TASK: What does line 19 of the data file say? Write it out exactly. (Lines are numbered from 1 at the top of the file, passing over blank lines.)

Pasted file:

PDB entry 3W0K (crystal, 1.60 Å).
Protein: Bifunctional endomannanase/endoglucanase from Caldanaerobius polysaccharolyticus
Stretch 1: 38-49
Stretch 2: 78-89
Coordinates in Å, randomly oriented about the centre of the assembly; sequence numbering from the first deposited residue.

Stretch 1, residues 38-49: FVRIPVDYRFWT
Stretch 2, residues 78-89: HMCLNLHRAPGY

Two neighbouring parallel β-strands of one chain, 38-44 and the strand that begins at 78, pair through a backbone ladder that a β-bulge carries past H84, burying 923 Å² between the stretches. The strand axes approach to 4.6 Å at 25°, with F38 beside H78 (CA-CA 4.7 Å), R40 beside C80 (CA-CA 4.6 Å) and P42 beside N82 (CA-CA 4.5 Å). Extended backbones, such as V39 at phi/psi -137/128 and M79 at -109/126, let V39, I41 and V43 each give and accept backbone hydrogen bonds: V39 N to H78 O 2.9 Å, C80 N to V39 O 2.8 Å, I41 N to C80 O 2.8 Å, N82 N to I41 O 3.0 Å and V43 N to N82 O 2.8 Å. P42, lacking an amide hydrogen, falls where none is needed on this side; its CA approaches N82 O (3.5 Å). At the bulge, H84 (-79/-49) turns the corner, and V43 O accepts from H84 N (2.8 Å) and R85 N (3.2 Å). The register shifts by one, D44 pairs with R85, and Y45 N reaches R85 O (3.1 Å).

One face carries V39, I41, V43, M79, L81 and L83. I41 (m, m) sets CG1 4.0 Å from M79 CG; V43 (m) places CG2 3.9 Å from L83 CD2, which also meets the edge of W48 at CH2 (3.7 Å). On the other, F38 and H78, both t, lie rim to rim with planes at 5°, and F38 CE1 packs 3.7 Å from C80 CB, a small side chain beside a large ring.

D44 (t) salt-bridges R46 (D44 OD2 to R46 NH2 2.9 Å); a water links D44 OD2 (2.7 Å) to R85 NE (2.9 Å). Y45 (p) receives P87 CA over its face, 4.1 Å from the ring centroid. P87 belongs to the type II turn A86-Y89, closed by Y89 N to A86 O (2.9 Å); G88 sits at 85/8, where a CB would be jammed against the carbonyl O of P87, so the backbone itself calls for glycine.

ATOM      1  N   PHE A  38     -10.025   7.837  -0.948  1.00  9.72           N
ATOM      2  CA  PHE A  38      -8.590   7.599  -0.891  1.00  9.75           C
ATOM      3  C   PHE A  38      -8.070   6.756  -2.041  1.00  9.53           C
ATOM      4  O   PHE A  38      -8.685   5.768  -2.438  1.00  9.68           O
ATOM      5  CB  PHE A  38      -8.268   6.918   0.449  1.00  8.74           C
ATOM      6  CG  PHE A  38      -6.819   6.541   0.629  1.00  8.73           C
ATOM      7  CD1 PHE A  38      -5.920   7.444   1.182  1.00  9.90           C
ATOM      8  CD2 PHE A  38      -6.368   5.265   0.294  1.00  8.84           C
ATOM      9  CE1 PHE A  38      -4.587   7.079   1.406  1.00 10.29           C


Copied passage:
ATOM      9  CE1 PHE A  38      -4.587   7.079   1.406  1.00 10.29           C